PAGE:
Somehow I've managed to not crumble under the albatross that is a near-five-pound laptop. I'm sticking with Windows 7--and many small businesses will, too.
8 Key Differences Between Windows 8 And Windows RT
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I recently upgraded my primary work PC. I thought about waiting a few months for Windows 8 and then thought: What am I waiting for?
I couldn't come up with many good answers. So I purchased a new laptop running Windows 7, and have no plans to upgrade later this month when Windows 8 launches. That's not necessarily staggering news, but here's why I keep thinking about it: I've always been a Windows guy. Shouldn't I be a little more eager for Microsoft's reboot of its longstanding OS?
The reality is that Windows 8 is a much bigger deal for Microsoft than it is for me and, I'd wager, most small businesses.
"An SMB is unlikely to decide 'Windows 7 is no longer good enough, I must have Windows 8!'," Analysys Mason analyst Patrick Rusby told me via email. "Windows 7 is proven and popular."
Exactly. Windows 7 works, quite well in my experience. So I don't see a particularly pressing need to upgrade; Microsoft will support Windows 7 through 2020. Although it's not new in technology time, it's new enough for me. I'm not an early adopter--I'm just a plain old adopter, which I think usually leads to better purchasing decisions on a small business budget.
"If it ain't broke, don't fix it," said Steve Hilton, Rusby's colleague at Analysys Mason. "Sometimes good enough is simply good enough for the majority of SMBs."
In a similar vein, I need the return on my technology investments to be clear cut. Like most small businesses and self-employed
professionals, I'm willing to take significant risks knowing that
they come with an increased likelihood of failure along the way--provided there's a tangible reward for success. A computer OS isn't an area where I see much upside in living dangerously. It just needs to get the job done well--or, more to the point, help me get my job done well. Windows 8, because it's a major revamp, comes with risks.
"Busy people do not want to have to learn a whole new OS, and Windows 8 looks sufficiently different as to require quite a bit of getting used to," Rusby said. He noted, too, that the new OS is a lot more consumer-y than previous versions, which have been mainstays on countless business machines. "It looks fun, not productive," Rusby said.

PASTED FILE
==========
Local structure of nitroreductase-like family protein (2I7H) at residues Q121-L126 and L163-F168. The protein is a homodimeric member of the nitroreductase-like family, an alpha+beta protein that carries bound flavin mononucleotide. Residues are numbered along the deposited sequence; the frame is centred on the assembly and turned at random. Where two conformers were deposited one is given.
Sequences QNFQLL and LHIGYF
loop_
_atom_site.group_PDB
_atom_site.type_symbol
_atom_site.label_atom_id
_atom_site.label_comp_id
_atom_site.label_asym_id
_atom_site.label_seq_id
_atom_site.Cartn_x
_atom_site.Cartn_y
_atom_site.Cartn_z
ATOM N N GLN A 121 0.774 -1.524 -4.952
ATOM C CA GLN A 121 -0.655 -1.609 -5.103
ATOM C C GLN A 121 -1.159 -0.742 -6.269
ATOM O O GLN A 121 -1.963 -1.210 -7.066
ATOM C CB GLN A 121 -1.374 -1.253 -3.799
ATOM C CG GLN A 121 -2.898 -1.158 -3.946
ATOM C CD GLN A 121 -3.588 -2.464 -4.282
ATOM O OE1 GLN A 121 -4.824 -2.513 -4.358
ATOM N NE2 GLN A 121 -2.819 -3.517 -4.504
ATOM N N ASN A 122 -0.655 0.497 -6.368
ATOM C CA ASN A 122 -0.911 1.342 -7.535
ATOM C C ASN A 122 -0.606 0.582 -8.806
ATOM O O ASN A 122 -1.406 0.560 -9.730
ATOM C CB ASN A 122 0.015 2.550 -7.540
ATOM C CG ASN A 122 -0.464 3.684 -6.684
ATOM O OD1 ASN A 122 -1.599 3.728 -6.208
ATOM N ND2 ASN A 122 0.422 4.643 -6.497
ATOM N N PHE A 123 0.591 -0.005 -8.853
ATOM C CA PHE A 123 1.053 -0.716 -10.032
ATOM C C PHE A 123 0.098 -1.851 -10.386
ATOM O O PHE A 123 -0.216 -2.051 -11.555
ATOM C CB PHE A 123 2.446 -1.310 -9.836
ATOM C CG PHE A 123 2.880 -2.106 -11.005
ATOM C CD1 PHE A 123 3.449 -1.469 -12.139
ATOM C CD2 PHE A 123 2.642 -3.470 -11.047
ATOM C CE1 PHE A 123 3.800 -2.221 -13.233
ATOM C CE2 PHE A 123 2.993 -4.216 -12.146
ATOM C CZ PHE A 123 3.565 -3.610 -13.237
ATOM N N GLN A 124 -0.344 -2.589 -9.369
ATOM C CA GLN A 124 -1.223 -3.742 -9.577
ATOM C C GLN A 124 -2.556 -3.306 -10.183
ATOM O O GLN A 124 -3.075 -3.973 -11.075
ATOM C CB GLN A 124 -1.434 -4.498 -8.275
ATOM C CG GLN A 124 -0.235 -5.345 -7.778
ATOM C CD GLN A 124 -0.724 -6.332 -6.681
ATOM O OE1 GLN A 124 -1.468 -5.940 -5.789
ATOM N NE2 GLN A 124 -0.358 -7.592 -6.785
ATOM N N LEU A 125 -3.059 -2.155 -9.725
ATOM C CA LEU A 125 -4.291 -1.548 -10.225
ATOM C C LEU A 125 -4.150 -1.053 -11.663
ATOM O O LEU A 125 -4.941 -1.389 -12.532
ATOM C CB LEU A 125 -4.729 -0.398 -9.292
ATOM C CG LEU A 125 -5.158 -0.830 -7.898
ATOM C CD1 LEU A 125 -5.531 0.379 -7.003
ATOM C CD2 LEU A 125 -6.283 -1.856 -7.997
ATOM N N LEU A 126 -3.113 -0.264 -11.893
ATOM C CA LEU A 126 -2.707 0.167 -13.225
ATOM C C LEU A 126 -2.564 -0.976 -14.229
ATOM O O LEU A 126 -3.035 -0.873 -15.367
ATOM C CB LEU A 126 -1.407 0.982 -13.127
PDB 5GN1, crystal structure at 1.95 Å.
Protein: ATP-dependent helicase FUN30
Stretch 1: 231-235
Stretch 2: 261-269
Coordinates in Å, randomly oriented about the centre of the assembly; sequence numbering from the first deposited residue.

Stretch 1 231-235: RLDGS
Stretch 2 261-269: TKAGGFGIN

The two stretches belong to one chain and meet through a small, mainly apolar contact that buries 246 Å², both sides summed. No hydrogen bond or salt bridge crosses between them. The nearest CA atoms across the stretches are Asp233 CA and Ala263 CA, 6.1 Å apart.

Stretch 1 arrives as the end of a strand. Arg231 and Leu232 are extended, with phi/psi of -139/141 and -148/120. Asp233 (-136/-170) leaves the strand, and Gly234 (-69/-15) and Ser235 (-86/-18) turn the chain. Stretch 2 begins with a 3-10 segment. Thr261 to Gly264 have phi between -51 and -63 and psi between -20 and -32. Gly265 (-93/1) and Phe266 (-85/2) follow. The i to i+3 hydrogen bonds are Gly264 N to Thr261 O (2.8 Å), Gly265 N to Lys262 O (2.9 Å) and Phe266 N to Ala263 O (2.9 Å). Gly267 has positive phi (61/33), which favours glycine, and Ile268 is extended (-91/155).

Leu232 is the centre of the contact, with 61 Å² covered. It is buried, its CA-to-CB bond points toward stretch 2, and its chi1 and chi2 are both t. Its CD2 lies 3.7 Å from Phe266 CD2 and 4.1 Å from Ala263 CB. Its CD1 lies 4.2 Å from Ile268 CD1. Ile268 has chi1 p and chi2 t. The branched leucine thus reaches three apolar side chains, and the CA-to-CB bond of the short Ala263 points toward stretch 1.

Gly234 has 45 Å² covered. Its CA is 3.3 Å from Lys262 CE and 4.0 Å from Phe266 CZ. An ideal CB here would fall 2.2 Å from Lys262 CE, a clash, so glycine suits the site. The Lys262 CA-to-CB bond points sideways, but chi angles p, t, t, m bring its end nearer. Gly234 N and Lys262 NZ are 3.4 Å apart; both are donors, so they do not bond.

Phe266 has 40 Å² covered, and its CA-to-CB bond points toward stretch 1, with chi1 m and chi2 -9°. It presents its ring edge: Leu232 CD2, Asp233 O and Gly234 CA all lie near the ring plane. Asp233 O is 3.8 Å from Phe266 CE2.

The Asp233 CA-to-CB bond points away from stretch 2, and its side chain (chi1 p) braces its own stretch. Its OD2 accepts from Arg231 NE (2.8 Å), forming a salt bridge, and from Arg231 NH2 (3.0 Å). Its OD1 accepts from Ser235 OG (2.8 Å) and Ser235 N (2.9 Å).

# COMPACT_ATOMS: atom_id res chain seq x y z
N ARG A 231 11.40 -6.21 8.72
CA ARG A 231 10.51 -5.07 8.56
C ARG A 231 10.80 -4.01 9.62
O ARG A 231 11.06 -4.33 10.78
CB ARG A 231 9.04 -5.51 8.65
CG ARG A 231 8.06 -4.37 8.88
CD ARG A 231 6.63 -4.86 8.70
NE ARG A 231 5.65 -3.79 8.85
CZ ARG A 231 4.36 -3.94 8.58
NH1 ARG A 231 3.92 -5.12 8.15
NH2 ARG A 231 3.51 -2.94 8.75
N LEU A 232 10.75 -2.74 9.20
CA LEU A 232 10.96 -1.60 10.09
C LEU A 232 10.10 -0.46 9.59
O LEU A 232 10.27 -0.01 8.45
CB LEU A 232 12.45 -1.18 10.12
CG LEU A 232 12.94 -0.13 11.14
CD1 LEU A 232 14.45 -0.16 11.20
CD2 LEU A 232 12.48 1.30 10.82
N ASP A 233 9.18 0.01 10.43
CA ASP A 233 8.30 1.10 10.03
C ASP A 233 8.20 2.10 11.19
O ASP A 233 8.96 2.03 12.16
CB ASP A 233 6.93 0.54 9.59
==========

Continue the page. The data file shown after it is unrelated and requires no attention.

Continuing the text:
XBox is fun. Fantasy football is fun. The PCs in my office? Not so much fun, because that's not what they're there for.
Here's probably the biggest reason I'll be passing on Windows 8 for the foreseeable future: It wasn't designed for my needs. The two things I do most often in my job are typing and talking on the phone. A tablet is not optimal for either. Touch PCs sound nice in theory, and I can envision some jobs where they might make a good investment--just not mine, at least not now. But what about mobility? Somehow I've managed to not crumble under the albatross that is this near-five-pound laptop. My Android phone keeps me connected to email, voice, and other business apps when the laptop is offline.
"Windows 8 is really designed for touchscreens, so a new device is needed to get the best out of it," Rusby said. "That is another expense, and touchscreens still have to prove themselves a lot before they can replace laptops."
Even though Microsoft has been rolling out aggressive upgrade offers for Windows 8, I just don't see much rush. I'd like to see it in the wild. The consumer and release previews were just that: previews. I'd like to talk to other professionals about how they're using it to get work done, and how it compares with previous versions. Most of all, I'd like to see some clearer reasons for making the switch.
The OS upgrade treadmill, as InformationWeek.com's Jonathan Feldman called it, isn't for me. If and when I do get Windows 8, it will probably be driven by a hardware purchase, not the other way around. By then, we'll probably be talking about Windows 9.
There are no doubt other lines of work where Windows 8 might hold more immediate appeal. I'd love to hear from small and mid-size businesses that have plans for Windows 8. I'd like to hear from SMBs that, like me, are sticking with older versions of Windows for the foreseeable future. And if you just want to explain to me why I'm wrong, that's fine, too. You can reach me via email or Twitter, or chime in with a comment below.
Upgrading isn't the easy decision that Win 7 was. We take a close look at Server 2012, changes to mobility and security, and more in the new Here Comes Windows 8 issue of InformationWeek. Also in this issue: Why you should have the difficult conversations about the value of OS and PC upgrades before discussing Windows 8. (Free registration required.)
InformationWeek Tech Digest, Nov. 10, 2014Just 30% of respondents to our new survey say their companies are very or extremely effective at identifying critical data and analyzing it to make decisions, down from 42% in 2013. What gives?